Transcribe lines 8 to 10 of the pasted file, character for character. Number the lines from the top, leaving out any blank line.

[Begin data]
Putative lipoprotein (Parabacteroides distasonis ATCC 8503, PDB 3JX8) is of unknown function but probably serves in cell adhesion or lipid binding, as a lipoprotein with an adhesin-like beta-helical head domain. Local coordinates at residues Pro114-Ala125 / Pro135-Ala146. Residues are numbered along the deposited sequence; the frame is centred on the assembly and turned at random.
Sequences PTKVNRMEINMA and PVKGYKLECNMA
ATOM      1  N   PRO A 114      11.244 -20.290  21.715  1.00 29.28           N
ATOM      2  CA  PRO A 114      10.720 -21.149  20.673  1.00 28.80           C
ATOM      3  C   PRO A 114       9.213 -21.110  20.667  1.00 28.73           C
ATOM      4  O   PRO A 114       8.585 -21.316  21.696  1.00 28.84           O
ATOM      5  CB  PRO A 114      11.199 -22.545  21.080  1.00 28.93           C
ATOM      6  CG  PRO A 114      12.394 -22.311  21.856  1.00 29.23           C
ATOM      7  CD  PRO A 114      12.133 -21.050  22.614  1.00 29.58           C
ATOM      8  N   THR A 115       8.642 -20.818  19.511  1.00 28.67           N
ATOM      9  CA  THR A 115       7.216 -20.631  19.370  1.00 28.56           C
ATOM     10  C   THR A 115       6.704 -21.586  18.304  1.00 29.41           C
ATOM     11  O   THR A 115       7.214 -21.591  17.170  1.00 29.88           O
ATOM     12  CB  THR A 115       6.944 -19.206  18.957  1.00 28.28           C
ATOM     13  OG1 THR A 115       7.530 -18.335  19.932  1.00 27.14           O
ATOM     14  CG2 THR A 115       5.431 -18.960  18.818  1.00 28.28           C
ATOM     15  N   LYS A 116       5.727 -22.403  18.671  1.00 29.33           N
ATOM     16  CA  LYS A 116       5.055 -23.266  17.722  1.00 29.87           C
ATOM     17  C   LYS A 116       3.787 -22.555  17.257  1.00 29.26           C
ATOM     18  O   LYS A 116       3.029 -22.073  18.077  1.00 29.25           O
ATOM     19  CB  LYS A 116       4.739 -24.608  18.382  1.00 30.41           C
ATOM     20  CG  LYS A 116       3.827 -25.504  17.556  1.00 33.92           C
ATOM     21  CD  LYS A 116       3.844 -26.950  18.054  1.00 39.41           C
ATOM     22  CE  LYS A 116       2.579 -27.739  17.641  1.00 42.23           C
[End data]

ATOM      6  CG  PRO A 114      12.394 -22.311  21.856  1.00 29.23           C
ATOM      7  CD  PRO A 114      12.133 -21.050  22.614  1.00 29.58           C
ATOM      8  N   THR A 115       8.642 -20.818  19.511  1.00 28.67           N